Upgrading to 111 markers would just give you a better idea of the probability of how close the relationship is. However, remember that you're dealing with probabilities of STR mutations. That doesn't give you a definitive answer. It just makes an answer more or less probable. It will not tell you exactly how long ago the common ancestor lived, just the range of probabilities.

        Since Big Y is dealing with SNPs, which are more reliable than STRs (back mutation of SNPs is very rare, but STR back mutations are not uncommon), it's possible that you might be able to say if the descendants of Hugh and Robert share x number of novel variant SNPs, they are probably 3rd cousins through the father of Hugh and Robert. But that's still based on SNP mutation rate, another question of probability.

        So, the question is do you want to spend $595 each for a Big Y test and get an answer of it being likely or unlikely that the two are 3rd cousins? Or do you want to spend $99 each for a Family Finder test that will be 90% accurate in saying whether you're 3rd cousins or not? If it were me, I'd go for the Family Finder test first and, if it came back as showing 3rd cousin and I couldn't account for that by a common ancestor in another line, then I'd have to consider whether to spend the money for two Big Y tests.
        Last edited by MMaddi; 5 September 2014, 04:39 PM.

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        • #5
          Thanks M.

          I really want the other guy to add the family finder test. My kit already has it

          It is good to hear that idea confirmed (that Family Finder would help)

          Great info on the 90% chance of finding 3rd cousins and 10% chance of finding 4th cousins.

          I have been trying for a year to figure out a paper relationship to a predicted a 2nd - 4th cousin. It is most perplexing! I can only guess that the relationship is more remote than the shared percentage indicates making the shared ancestor a person back in Ireland born pre 1800. Might never figure that one out as hard as I might try!!!

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          • #6
            Are there other known relatives of Robert and known relatives of Hugh living that can be tested? They can be male or female. I've gotten mileage out of testing my eldest uncles and aunts...If you buy more than one kit, FF is still $79 I think.

            Also, if Robert and Hugh had daughters, and those daughters had sons who in turn had daughters [you get the idea...] you could expect large x-DNA segments to endure in certain descendants. Point being, FF test includes the x-chromosome which offers some odd strategies.

            Comment


            • #7
              Originally posted by SparkyMc View Post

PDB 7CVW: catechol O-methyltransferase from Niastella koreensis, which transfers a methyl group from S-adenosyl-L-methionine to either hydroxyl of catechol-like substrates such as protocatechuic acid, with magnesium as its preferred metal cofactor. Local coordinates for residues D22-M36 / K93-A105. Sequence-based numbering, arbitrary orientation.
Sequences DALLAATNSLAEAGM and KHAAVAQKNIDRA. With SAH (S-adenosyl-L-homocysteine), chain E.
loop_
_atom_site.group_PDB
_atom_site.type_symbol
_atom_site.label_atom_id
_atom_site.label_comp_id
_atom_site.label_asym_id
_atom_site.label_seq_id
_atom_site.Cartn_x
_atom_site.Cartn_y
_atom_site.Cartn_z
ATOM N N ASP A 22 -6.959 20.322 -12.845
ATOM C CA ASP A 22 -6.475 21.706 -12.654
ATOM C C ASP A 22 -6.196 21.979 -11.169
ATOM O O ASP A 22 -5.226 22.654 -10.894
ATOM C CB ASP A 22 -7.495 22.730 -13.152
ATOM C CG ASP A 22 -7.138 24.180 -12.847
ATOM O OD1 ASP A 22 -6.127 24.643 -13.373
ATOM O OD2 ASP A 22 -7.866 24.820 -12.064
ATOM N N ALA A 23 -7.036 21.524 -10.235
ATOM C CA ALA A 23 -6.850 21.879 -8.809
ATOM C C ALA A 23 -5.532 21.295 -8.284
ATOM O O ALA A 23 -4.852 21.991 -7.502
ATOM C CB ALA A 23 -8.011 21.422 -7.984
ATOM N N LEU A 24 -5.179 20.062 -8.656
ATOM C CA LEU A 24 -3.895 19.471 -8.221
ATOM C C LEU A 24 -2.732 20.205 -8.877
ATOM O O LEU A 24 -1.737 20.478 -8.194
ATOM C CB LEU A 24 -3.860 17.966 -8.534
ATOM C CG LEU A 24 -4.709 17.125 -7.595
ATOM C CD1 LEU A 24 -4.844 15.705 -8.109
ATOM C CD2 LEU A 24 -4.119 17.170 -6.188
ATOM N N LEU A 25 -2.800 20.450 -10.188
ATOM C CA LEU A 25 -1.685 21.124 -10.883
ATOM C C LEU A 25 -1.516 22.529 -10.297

Thanks M.

              Great info on the 90% chance of finding 3rd cousins and 10% chance of finding 4th cousins.
              I'm not sure where you got the figure of a 10% rate of finding 4th cousins, since I didn't state that. The figure I've always heard cited is that 40-50% of actual 4th cousins can be found by Family Finder and similar tests with other companies.

              Comment


              • #8
                Probability

                In my opinion, any further testing only can increase probability that these two man do not share gg-grandfather, but their male predecessor was further down.

                You were expecting that the distance of two occurs further down. Like for my cousin and my uncle separated by 11 paternal events (thus no Family Finder). The common ancestor in the 18th century...

                However, please read the thread titled ydna 67 match. The very first reply gives an example of a son having a genetic distance of two to his own father!

                P.S. Since Family Finder is not that expensive, you can do it, but do not expect miracles. Also, as hansonrf suggested, try to get more people from both branches tested in the Family Finder.

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                • #9
                  Originally posted by MMaddi View Post
                  I'm not sure where you got the figure of a 10% rate of finding 4th cousins, since I didn't state that. The figure I've always heard cited is that 40-50% of actual 4th cousins can be found by Family Finder and similar tests with other companies.
                  My bad!

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                  • #10
                    Originally posted by dna View Post

                    P.S. Since Family Finder is not that expensive, you can do it, but do not expect miracles. Also, as hansonrf suggested, try to get more people from both branches tested in the Family Finder.
                    .

                    For sure. I have one other fellow great grandson of Robert that already has Family Finder results. There are a couple more first cousins that I might be able to recruit. Aunts and Uncles are all long gone. The cousins are all in their 70s and 80s. As for Hugh's descendants, I am having a hard enough time getting one guy to test. Sadly not everyone is enthusiastic as I am! Once I do finally get him to add the family finder test to his current results, I will check if he is close enough to his cousins to ask them to help. Meanwhile I am trying not to scare him off by being too enthusiastic!